Professor Hughes’ seminal analysis has highlighted an issue with wind farm lifetimes using advanced but standard statistical techniques designed to deal with data of this sort and we believe that the conclusions drawn are informative. In particular, Professor Mackay’s suggestion that considerations of timing or the imposition of key constraints generate spurious results contradicts a large body of standard approaches to identifying statistical relationships in modern econometrics and statistics. It would appear that Professor Mackay is not deeply familiar with this field. Readers are referred to Professor’s Hughes’ remarks attached below.
This technical debate aside, the key finding of Professor Hughes’ paper stands, namely that wind turbine performance declines over time, which is an original finding not before published. Indeed, as a result of the Hughes paper, Professor Mackay himself now accepts that there is such a decline. Furthermore, it must be noted that his own, lower, estimate of the rate of the decline is still economically significant.
Since we now know that the economic lifetime of a wind farm in the UK is likely to be very significantly less than 25 years, further questions arise in relation to energy policy. For example, planning permission for wind farms is routinely given for 25 years, and a wind farm is entitled to the Renewables Obligation (RO) subsidy for 20 years. Given the likelihood of shorter economic lifetimes, it would seem that both planning permissions and RO subsidy entitlement are needlessly extended. We have already noted that the incoming replacement subsidy mechanism, Feed-in Tariffs with Contracts for Difference gives an entitlement period of 15 years.
Interestingly, Professor Hughes’ research comparing rates of decline in the UK, in Denmark and in various US states has revealed that the rate of decline differs from country to country, suggesting mitigating factors. These factors might include O&M regimes, wind farm layouts, particular turbine models, and the economic incentives of particular subsidising policy regimes. Determining which of these factors are relevant goes to the heart of ensuring that the UK consumer is getting value for money out of the very generous subsidies. The information required to resolve these issues is in the hands of the wind farm operators but is available neither to the Government nor to the subsidising consumer. A transparent debate based on all the available data and the best analytical tools is needed to ensure we are not wasting public money.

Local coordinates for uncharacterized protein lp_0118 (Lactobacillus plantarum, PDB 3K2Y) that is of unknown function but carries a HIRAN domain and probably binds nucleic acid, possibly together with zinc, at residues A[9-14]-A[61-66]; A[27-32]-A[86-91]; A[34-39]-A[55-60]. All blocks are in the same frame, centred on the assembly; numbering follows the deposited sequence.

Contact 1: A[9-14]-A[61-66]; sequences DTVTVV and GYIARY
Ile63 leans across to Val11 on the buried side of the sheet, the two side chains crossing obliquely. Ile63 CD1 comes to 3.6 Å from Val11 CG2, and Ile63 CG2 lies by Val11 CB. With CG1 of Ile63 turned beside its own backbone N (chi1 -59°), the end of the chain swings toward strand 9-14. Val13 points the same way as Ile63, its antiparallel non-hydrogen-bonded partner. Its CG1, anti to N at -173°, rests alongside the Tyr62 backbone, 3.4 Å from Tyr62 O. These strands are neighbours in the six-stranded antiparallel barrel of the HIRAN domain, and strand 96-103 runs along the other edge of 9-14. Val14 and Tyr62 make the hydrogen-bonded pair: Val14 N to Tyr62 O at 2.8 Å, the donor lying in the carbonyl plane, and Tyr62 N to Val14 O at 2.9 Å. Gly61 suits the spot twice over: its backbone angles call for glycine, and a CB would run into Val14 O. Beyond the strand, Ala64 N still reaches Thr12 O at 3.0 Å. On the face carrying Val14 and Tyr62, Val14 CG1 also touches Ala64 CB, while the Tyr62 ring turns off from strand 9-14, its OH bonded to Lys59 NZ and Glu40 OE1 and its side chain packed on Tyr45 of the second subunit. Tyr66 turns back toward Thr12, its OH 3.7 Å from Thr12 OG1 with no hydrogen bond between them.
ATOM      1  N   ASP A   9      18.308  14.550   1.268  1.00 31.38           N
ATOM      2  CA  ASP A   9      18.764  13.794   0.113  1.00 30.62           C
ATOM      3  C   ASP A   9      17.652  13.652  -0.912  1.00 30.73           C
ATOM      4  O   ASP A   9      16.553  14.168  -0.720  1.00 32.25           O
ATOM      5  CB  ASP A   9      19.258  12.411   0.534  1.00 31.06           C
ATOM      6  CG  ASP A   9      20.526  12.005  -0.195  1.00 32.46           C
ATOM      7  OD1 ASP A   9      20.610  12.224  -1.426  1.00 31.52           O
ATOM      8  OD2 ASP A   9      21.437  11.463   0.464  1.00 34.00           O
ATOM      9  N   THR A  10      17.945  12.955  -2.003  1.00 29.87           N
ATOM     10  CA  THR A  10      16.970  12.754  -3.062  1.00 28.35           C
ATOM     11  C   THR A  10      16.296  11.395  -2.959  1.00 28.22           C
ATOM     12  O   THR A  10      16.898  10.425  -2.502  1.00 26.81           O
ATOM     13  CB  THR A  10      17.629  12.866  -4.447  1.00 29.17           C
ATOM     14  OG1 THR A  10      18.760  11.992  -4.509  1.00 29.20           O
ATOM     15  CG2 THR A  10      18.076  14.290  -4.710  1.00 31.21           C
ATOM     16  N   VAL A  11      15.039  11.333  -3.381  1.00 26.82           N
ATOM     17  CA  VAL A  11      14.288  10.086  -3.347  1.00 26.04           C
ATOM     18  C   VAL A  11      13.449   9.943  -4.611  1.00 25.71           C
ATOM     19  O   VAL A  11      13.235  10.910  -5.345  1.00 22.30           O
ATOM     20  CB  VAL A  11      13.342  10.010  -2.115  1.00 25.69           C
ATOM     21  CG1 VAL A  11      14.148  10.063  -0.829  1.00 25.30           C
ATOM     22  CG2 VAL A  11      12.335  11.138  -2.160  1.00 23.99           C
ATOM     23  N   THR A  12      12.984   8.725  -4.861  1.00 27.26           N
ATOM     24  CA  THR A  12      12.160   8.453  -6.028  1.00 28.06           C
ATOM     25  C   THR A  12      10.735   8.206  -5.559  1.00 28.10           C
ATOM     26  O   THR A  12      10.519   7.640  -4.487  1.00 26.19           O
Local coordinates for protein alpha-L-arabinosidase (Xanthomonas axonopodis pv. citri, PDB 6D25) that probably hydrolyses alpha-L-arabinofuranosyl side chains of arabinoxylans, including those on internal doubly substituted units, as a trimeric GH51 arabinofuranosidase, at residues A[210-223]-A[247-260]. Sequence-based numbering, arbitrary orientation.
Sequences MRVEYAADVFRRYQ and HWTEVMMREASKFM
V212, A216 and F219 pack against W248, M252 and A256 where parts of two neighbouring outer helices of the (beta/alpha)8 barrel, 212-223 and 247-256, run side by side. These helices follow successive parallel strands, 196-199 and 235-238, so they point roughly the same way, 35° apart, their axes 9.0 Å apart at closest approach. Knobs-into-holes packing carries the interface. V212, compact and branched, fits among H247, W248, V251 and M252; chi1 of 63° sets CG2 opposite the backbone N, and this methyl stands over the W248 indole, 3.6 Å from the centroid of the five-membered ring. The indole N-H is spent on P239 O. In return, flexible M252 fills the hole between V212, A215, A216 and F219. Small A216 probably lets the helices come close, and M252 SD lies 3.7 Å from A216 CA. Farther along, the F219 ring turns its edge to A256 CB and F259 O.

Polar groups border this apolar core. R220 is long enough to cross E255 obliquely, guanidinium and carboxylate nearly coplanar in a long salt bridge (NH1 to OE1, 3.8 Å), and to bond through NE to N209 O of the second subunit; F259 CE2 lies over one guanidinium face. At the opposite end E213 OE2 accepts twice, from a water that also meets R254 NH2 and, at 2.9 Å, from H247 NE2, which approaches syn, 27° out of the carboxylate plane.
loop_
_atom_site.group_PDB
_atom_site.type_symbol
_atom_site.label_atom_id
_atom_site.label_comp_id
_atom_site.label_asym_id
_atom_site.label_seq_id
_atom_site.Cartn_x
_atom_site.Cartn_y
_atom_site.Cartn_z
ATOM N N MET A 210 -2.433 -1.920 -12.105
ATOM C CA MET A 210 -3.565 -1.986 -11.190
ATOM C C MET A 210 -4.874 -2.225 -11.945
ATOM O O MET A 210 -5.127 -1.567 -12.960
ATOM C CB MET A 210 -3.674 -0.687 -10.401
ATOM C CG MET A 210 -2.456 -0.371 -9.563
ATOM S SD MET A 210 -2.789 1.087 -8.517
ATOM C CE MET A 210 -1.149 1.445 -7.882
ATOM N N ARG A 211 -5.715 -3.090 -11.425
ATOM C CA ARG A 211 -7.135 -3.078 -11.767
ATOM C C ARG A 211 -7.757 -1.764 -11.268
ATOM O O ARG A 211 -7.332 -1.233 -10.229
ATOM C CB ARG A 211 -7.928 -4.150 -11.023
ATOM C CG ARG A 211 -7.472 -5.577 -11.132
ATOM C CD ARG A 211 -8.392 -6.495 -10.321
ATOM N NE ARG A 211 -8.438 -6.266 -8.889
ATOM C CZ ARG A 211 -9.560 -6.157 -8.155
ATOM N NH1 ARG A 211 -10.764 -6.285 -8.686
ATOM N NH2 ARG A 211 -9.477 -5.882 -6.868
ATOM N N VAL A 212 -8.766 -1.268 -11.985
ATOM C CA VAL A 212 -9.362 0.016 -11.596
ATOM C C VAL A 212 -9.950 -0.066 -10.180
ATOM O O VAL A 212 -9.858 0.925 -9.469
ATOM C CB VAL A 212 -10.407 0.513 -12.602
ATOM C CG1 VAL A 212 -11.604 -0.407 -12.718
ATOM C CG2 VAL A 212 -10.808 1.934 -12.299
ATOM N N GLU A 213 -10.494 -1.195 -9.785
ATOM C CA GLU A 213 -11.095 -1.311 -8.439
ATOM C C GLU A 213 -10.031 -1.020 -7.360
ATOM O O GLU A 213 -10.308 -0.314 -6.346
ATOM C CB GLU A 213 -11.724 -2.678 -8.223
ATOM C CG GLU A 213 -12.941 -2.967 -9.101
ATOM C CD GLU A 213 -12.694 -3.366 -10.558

Professor Mackay has made considerable efforts, first to persuade us to withdraw Professor Hughes’ paper, and now publicly, and on dubious grounds, to discredit work which is obviously original and draws attention to a previously undiscussed phenomenon, the decline in load factor over time, that was not acknowledged, for example, in the Department of Energy and Climate Change’s own levelised cost estimates for wind power. This is extraordinary behaviour for a Chief Scientific Advisor to government. Rather than shooting the messenger, Professor Mackay might more fruitfully be advising government on how best to ensure that consumer gets better value for their subsidy, and that we present a more economically compelling example of the low carbon economy to the developing world.
This letter was sent to Professor Mackay as a summary note of the meeting between Professor Hughes, Professor Mackay, an un-named civil servant, and Mr Ian Staffell of Imperial College, who came as part of Professor Mackay’s party.
Appendix B: Response of Professor Gordon Hughes to Professor David Mackay’s comments on his paper (14.02.13)
The following paper was written in February 2012 and in response to Draft 4 (11.02.13) of Professor Mackay’s critique of Professor Hughes’ paper. The substance of the arguments remains relevant to Draft 6 (28.05.13) of Professor Mackay’s paper.